Robert Reilly, the plaintiff, alleged he was threatened with demotion and forced into early retirement following his testimony in the trial of Dennis Munoz, a fellow Atlantic City police officer. Shortly after testifying, Reilly came under the supervision of Robert Flipping, a friend and colleague of Munoz. Reilly claimed his testimony against Munoz motivated Flipping to demote him and force him into early retirement, a retaliatory action in violation of his First Amendment rights. Reilly also claimed that Flipping was assisted by Arthur Snellbaker, the Chief of Police.
Shortly after his early retirement, Reilly filed a lawsuit against Atlantic City alleging violations of his First Amendment right to speak about matters of public concern, violations of his 14th Amendment rights to substantive and procedural due process, conspiracy, arbitrary and illegal discipline, and violation of New Jersey’s Conscientious Employee Protection Act. In response, Atlantic City argued that Reilly’s testimony was not protected speech and that both Flipping and Snellbaker were entitled to qualified immunity as public officials. On Atlantic City’s Motion for Summary Judgment, the District Court dismissed Reilly’s federal conspiracy claim and held that Flipping and Snellbaker were entitled to qualified immunity on his procedural due process claim, but declined to dismiss any of the other claims. Atlantic City appealed the District Court’s ruling.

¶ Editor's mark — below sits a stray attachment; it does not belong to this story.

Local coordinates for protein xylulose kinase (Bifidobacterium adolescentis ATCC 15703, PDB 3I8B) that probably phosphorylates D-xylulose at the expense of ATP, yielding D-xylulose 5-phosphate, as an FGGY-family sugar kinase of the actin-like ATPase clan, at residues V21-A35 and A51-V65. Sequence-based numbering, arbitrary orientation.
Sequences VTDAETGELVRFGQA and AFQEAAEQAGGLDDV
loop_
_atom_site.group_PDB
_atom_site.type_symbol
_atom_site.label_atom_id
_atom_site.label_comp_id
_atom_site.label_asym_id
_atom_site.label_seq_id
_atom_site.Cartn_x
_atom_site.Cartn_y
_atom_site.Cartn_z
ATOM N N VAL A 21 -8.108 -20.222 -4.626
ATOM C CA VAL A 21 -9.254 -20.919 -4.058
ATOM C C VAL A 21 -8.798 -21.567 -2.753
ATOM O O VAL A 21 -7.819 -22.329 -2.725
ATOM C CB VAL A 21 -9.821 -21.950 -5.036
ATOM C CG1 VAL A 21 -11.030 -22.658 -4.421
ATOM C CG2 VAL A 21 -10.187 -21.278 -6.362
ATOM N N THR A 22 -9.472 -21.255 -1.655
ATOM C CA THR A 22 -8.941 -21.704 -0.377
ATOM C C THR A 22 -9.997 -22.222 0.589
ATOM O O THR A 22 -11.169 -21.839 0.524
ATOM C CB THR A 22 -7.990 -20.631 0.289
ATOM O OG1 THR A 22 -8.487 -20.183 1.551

On appeal, the 3rd Circuit addressed Reilly’s First Amendment retaliation claim and 14th Amendment due process claim only. In affirming the District Court’s ruling on the First Amendment claim, the 3rd Circuit applied the recently-decided U.S. Supreme Court case Garcetti v. Cebollas to outline the difference between speech made pursuant to an employee’s official duties and speech on matters of public concern made as a private citizen. The Supreme Court held that the former is generally not protected by the First Amendment, because employers need a significant degree of control over their employees’ words and actions. Here, the 3rd Circuit found that although Reilly’s testimony was made pursuant to his official duties as an Atlantic City police officer, the act of testifying in court was, on a larger scale, the act of being a responsible citizen speaking on a matter of public concern. As a result, the 3rd Circuit found that Reilly’s testimony was speech protected by the First Amendment, outside of the purview of the “official duties” doctrine, and therefore denial of summary judgment was proper.
The 3rd Circuit took a different stance on Reilly’s 14th Amendment due process claim. Reilly argued that the final disciplinary decision in his case was made by Flipping, whom he claimed was not vested with such authority. Observing that the availability and validity of any pre-disciplinary procedures must be analyzed alongside the adequacy of available post-disciplinary procedures, the court noted that there were several statutorily available post-disciplinary procedures available to Reilly, but that he failed to take advantage of them before accepting his retirement. In light of Reilly’s failure to exercise any of the post-disciplinary procedures, the 3rd Circuit reversed the District Court’s ruling and held that Reilly could not state a claim for violation of his due process rights under the 14th Amendment.
The author, Sarah E. Moffett, Esq. of LeClairRyan, can be reached in the firm’s Alexandria office at [email protected].
LeClair Ryan, A Professional Corporation